Are You Filled with the Fullness of God?

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March 12, 2018

Ephesians 3:20-21

20 Now to him who is able to do far more abundantly than all that we ask or think, according to the power at work within us, 21 to him be glory in the church and in Christ Jesus throughout all generations, forever and ever. Amen.

CONSIDER THIS

I can’t believe I left it out. Somehow I managed to write a devotional comment on Ephesians 3:19 and failed to mention the most earth shattering part of the verse. Here it is again—v.19b.

that you may be filled to the measure of all the fullness of God.

It’s the point of the whole prayer—of being strengthened with power through his Spirit in our inner being so Christ may dwell in our hearts through faith—SO WE COULD BE ROOTED AND ESTABLISHED IN LOVE, so we could grasp, together with God’s people, how high and deep and long and wide is the love of Christ—SO WE COULD KNOW THIS LOVE THAT SURPASSES KNOWLEDGE, and all to the glorious end. . .

that you may be filled to the measure of all the fullness of God

I’ve said it before. I will say it again. It’s either not true, or we aren’t getting it. Either Jesus got it wrong or we’ve missed the point. And we know Jesus got it right. So where does that leave us?

Today’s text draws out a very critical distinction. We see it between v.20a and v.20b. See if you can spot it.

20 Now to him who is able to do far more abundantly than all that we ask or think, according to the power at work within us,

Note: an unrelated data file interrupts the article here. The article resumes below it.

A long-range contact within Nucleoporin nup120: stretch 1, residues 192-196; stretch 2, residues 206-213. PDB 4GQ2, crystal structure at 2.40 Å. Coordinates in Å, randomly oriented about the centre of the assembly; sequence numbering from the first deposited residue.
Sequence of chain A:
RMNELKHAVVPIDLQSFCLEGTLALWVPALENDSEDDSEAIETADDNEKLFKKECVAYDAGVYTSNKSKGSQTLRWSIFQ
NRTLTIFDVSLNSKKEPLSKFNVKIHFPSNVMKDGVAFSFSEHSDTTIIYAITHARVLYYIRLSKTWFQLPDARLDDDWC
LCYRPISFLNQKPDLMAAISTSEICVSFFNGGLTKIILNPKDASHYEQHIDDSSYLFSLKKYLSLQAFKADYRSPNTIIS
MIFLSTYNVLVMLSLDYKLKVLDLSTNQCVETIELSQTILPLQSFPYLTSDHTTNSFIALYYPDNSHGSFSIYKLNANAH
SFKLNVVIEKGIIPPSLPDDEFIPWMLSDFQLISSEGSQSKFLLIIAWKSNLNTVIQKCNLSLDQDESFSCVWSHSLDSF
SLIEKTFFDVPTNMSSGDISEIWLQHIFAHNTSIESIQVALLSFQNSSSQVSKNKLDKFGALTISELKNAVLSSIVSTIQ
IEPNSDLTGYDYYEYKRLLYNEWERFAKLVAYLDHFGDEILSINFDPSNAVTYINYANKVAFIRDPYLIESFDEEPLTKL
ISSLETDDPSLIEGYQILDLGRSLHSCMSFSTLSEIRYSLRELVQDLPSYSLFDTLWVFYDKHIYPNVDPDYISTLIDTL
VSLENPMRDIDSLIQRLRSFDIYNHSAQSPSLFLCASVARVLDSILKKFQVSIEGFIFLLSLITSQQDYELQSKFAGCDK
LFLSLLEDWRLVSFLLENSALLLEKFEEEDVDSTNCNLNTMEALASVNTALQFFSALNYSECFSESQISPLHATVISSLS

We don’t struggle so much with v.20a. Now to him who is able to do far more abundantly than all that we ask or think[.] God can do anything. Nothing is impossible with God. Further, Paul notes, when it comes to God’s ability, our asking and thinking is way too small. Note the three words Paul strings together to make the point: far more abundantly. There is no limit to God’s ability.

The problem comes in v.20b. “according to the power at work within us[.] Here is where we miss the point. I said this a few verses back, but it bears repeating. If you were to listen to most of my prayers you might come to the conclusion that I believe God mostly works outside of, around and even in spite of people. I pray for God to   give us a great awakening. I ask God to help people in need, to heal the sick, to feed the hungry, to deliver the oppressed and so on. For all practical purposes I am asking God to work beyond or outside of human agency.

Today’s text challenges not only this way of praying but this overall way of understanding the relationship between God and people. God can do it all right, but he chooses to do his work according to the power at work within us[.] We pray so often for God to “show up” in our gatherings and in the midst of our impossible situations with little regard for the fact that God’s primary and preferred way of doing far more abundantly than all that we ask or think is according to the power at work within us[.]

When God comes to save the world he comes as a person in Jesus of Nazareth. When God sends the Holy Spirit, the Spirit visibly anoints, fills, marks and seals twelve people. The Spirit is not working in some kind of spiritually “at large” dimension in the air. The Spirit works directly, humanly yet supernaturally through men and women.